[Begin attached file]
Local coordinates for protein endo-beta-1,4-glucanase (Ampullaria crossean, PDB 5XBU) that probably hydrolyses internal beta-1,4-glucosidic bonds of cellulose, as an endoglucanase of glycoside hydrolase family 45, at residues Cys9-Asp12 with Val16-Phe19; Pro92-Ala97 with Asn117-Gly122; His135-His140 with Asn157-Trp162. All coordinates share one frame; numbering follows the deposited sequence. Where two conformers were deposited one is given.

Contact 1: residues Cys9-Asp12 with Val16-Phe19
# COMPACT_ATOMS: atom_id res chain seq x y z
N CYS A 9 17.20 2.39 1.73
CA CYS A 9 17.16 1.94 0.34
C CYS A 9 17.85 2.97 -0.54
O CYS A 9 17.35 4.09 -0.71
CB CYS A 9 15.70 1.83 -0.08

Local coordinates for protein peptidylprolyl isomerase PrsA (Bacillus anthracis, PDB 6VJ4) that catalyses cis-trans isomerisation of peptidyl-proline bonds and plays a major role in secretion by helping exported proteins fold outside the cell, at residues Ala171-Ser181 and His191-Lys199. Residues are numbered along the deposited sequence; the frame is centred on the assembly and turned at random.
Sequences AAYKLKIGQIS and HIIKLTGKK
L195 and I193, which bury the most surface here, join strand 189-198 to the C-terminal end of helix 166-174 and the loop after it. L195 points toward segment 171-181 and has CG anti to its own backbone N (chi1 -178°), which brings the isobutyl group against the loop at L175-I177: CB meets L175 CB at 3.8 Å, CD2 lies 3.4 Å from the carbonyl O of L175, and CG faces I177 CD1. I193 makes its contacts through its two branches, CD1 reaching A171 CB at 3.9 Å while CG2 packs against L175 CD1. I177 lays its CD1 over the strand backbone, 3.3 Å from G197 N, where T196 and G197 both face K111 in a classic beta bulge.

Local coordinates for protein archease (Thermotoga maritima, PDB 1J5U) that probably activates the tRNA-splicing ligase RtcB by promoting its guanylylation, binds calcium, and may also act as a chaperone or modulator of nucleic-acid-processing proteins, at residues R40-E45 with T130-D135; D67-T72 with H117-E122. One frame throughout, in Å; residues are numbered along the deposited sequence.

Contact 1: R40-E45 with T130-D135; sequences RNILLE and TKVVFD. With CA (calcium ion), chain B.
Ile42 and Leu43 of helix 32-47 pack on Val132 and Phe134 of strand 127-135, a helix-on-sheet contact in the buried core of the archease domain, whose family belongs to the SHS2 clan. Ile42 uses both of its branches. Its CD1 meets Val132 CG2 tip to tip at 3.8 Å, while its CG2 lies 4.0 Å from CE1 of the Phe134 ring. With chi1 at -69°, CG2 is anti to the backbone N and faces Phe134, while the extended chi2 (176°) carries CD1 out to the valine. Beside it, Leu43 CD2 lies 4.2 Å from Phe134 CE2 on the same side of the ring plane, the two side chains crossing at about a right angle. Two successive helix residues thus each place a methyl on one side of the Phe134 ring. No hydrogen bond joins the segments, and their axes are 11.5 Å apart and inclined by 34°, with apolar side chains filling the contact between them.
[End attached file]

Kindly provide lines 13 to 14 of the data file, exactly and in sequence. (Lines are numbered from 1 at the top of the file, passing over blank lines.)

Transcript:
Contact 1: R40-E45 with T130-D135; sequences RNILLE and TKVVFD. With CA (calcium ion), chain B.
Ile42 and Leu43 of helix 32-47 pack on Val132 and Phe134 of strand 127-135, a helix-on-sheet contact in the buried core of the archease domain, whose family belongs to the SHS2 clan. Ile42 uses both of its branches. Its CD1 meets Val132 CG2 tip to tip at 3.8 Å, while its CG2 lies 4.0 Å from CE1 of the Phe134 ring. With chi1 at -69°, CG2 is anti to the backbone N and faces Phe134, while the extended chi2 (176°) carries CD1 out to the valine. Beside it, Leu43 CD2 lies 4.2 Å from Phe134 CE2 on the same side of the ring plane, the two side chains crossing at about a right angle. Two successive helix residues thus each place a methyl on one side of the Phe134 ring. No hydrogen bond joins the segments, and their axes are 11.5 Å apart and inclined by 34°, with apolar side chains filling the contact between them.